When it comes to religious preferences, Cuzco, and subsequently Peru, in general, is very unique.
In the bustling streets of Cuzco, preferences tend to be related to Roman Catholicism. Uniquely enough, however, these beliefs sometimes can become intermingled with the indigenous Peruvian culture. Most notably, a blend of Pacha Mama (Mother Earth) and the Virgin Mary become intertwined to reflect centuries of heritage and custom.
Incan culture has continued to flourish as well, even to this day. During Holy Week though, Catholicism understandably is placed on a pedestal, but that doesn’t mean the past is put to the side.
On the last Monday of March, the culmination of time and belief manifest itself into the procession of Señor de Los Temblores.
The Origins of the Procession
In the year 1650, a massive earthquake struck Cuzco causing devastation on an equally massive scale. During the chaos, a dark-skinned statue of Jesus was paraded around the city in defense of everything that they held dear to their hearts. Shortly after, the trembling of the earthquake ceased, to the astonishment of all. Place yourself in the shoes of the inhabitants of Cuzco at the time, how would an event such as this impact you? Most of us would be mystified, to say the least. To this day, this event has been immortalized, and has been celebrated ever since!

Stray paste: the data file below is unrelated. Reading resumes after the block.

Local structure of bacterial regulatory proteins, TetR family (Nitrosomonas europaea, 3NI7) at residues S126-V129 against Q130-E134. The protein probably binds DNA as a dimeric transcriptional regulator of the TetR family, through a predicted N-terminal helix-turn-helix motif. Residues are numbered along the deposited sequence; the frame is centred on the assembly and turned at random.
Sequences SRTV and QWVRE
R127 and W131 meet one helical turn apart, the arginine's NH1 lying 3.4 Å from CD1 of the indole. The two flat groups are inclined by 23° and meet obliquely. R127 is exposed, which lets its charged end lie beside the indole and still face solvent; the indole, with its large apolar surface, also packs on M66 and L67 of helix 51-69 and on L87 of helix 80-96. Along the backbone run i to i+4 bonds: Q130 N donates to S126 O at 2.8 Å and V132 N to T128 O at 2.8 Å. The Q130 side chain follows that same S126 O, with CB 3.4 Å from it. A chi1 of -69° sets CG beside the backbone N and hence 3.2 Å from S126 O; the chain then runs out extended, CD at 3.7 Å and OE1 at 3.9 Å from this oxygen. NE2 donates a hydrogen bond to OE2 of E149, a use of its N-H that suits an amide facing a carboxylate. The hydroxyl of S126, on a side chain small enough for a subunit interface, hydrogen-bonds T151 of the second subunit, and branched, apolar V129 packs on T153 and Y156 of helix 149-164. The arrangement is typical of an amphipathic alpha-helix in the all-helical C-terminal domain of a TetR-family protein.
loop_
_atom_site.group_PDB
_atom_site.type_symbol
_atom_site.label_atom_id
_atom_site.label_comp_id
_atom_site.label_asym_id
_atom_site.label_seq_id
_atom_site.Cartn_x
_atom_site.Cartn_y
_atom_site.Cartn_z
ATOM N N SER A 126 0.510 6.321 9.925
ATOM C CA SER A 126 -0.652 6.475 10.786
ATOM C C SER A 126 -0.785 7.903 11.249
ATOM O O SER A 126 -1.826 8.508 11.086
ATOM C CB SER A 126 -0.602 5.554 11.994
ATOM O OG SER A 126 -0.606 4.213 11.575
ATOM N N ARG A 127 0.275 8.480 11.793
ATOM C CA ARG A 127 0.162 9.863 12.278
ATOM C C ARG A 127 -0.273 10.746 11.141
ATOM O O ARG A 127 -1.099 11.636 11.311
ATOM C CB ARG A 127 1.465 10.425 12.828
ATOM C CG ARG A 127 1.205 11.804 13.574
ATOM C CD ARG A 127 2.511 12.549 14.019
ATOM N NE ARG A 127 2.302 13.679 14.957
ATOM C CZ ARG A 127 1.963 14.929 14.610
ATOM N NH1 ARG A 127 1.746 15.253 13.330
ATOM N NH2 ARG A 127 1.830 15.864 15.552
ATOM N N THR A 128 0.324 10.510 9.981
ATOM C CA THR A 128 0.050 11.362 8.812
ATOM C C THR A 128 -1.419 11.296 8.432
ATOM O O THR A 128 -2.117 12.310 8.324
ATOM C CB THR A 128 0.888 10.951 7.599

What happens during the procession?
The procession is as magnificent as it sounds. Quechua singers known as chaynas or jilgueros inaugurate the ceremony before the statue is removed from the Cuzco Cathedral. Crowds of people from all walks of life gather around to witness the event that has been taking place since the 17th century. Once the statue is removed, you will notice a beautiful collection of the crimson ñukchu flowers decorate the cross, symbolizing the blood of Christ.
The statue itself has been stained by soot and grime from the burning of thousands of candles over the centuries, adding even more history to the spectacle. Once the statue begins its procession, it is followed by singers and the massive crowd of people that have come to observe and pay their respects. The winding streets of Cuzco, as well as the Plaza de Armas, hold this event for all to see!
Why should you be interested?
Not only is this a Catholic event, but ancient undertones help set the mood for the day as well. The Quechua singers create a rich atmosphere of Incan culture, along with the imagery of the statue being carried throughout the streets. In Incan times, the citizens used to parade the mummies of their chieftains, high priests, and rulers in the same way. The dominating part of the festival though, is the offering of the ñukchu flower, as they are used as gifts for the ancient gods Kon and Wiracocha.
Continuing this trend for centuries has carried with it ancient wisdom, and it’s easy for someone to be swept up into the past. This is an event you most certainly won’t want to miss if you’re a big history and religion buff. Witness it for yourself and share your stories or pictures with us!